How should the delicate balance of cost management and strategic pursuit be managed at these times? The first thing is to dimension the organization to determine what is core to its advantage today and its competitiveness tomorrow. All others outside that core can be classified as “nice to have” where outsourcing or other options could be pursued. Secondly, the organization must strive to deliver strategy effectively. In essence, it must do the unique things that it has elected to do to be different effectively at optimal cost. While operational excellence is not a substitute for strategy, it is a critical complement to deliver and execute strategy. Business opportunities are time-bound and exist typically as strategic windows, which draw and eventually close. The timely pursuit and delivery of strategic initiatives, the execution of programmes, the translation of strategy to real market advantage and business revenue are critical to these times.

Thirdly, organizations must determine the minimum investment intensity or capability maintenance investment levels necessary to maintain its long-term competitiveness. Investments below these levels are likely to be a waste and the firm, if it cannot maintain this minimum investment intensity, should consider exiting such business and generate cash and resources to keep investments above the minimum intensity required in other businesses.

A discussion on recession and strategy cannot be complete without the subject of leadership. In normal times, organizations need strong leadership. In periods of economic downturn, leadership is even more critical as organizations battle for survival. Recession represents a crisis to organizations. It is like war. Like nations at war that need strong inspirational leadership, organizations need the strongest of inspirational leadership in recessions. The heart and soul of the people must be engaged to win and pull through the difficult times. Leaders must make this happen. They must lead with the highest level of integrity and be a force of example of hard work and sacrifice to the organization rank and file. A good army has generals, colonels, majors and lieutenants. War is never won by competent generals and incompetent lieutenants. In recession times, leaders must invest heavily in leadership competency development several levels below them. Every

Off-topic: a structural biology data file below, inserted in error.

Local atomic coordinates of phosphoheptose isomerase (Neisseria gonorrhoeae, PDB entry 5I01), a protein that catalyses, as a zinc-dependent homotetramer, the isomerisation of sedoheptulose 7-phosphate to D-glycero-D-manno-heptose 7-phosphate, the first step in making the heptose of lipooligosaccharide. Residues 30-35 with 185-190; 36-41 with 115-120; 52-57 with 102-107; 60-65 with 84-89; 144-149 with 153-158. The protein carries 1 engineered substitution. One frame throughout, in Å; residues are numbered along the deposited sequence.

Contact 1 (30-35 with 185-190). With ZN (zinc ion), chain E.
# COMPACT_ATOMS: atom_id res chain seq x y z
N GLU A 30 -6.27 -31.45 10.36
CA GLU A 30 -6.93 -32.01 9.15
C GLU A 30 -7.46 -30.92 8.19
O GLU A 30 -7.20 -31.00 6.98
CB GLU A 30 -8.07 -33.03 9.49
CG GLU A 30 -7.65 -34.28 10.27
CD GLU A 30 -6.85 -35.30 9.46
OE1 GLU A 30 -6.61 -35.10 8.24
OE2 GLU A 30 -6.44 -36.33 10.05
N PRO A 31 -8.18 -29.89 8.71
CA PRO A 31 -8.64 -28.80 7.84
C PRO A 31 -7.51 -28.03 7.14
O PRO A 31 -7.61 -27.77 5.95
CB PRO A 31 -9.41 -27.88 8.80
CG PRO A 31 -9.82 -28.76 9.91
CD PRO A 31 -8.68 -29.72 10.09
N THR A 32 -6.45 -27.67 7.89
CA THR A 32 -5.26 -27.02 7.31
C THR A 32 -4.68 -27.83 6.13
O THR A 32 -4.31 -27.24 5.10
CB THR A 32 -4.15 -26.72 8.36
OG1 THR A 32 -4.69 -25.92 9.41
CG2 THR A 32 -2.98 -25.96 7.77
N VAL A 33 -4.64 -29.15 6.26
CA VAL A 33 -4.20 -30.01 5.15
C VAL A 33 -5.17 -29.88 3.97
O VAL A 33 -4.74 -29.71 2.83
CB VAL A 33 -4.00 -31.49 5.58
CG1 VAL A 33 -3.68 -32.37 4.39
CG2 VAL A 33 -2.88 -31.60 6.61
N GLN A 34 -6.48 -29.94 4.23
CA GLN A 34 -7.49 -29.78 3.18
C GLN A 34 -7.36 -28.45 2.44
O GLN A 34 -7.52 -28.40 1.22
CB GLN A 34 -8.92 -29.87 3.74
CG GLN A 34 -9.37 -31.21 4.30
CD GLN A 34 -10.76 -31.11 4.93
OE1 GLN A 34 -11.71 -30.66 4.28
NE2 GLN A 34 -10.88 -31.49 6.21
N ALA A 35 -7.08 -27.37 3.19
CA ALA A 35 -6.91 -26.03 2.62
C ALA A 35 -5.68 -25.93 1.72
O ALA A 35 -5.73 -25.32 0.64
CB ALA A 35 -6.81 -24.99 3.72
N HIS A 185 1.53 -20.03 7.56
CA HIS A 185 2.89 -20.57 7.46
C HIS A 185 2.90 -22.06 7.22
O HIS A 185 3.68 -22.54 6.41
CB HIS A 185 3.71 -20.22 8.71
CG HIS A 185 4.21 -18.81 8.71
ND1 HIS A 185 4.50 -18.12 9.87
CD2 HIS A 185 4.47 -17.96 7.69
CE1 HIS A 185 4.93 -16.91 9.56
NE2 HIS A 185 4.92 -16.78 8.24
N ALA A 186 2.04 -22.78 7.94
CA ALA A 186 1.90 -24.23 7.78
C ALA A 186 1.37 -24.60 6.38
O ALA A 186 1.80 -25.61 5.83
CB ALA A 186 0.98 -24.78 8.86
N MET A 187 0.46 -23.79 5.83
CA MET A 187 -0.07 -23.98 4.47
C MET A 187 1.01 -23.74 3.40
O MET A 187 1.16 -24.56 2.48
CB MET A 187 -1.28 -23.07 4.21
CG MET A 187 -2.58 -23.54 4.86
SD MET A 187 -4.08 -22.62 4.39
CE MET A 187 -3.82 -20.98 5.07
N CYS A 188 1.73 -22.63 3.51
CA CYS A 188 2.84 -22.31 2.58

leader must be trained on how they can engage the heart and soul of people in their unit in alignment with the transformational battle plan of the organization, its tactical trade-offs and its strategic choices. And because resources are very scarce in this period, leadership training must be linked clearly with financial literacy. Every leader must understand how value is created or destroyed in the organization. Cost rationalization and resource optimization will therefore not just be a decree from the top but something that is understood by those who need to execute it. Stronger financial literacy in the leadership cadre will also build a new behaviour where leaders align their resources more strongly around value-creating activities that support institutional sustainability.

In conclusion, times like this do not make strategy irrelevant. Firms must keep their long view, recognizing that the economy moves in cycles and that this recession shall turn upwards in the coming years. While they do cost management today, they must do so without damaging their long-term capability to compete and take advantage of the next economic upturn. The clever balance of cost management and control with the dogged pursuit of strategic initiatives for long-term competitiveness is the art that firms will need at these times.

POSTSCRIPT: This essay was first published in 2009 under the title ‘Recession: It is not the time to abandon strategy’. Year 2015 with the challenges of currency depreciation, falling oil prices and significant demand contraction shares contextual economic similarities with 2009 for businesses in Nigeria. Lessons from the period with regard to the evolution of industry structures and firm competitiveness will be very useful for business organizations in pulling through the coming challenges.

Olu Akanmu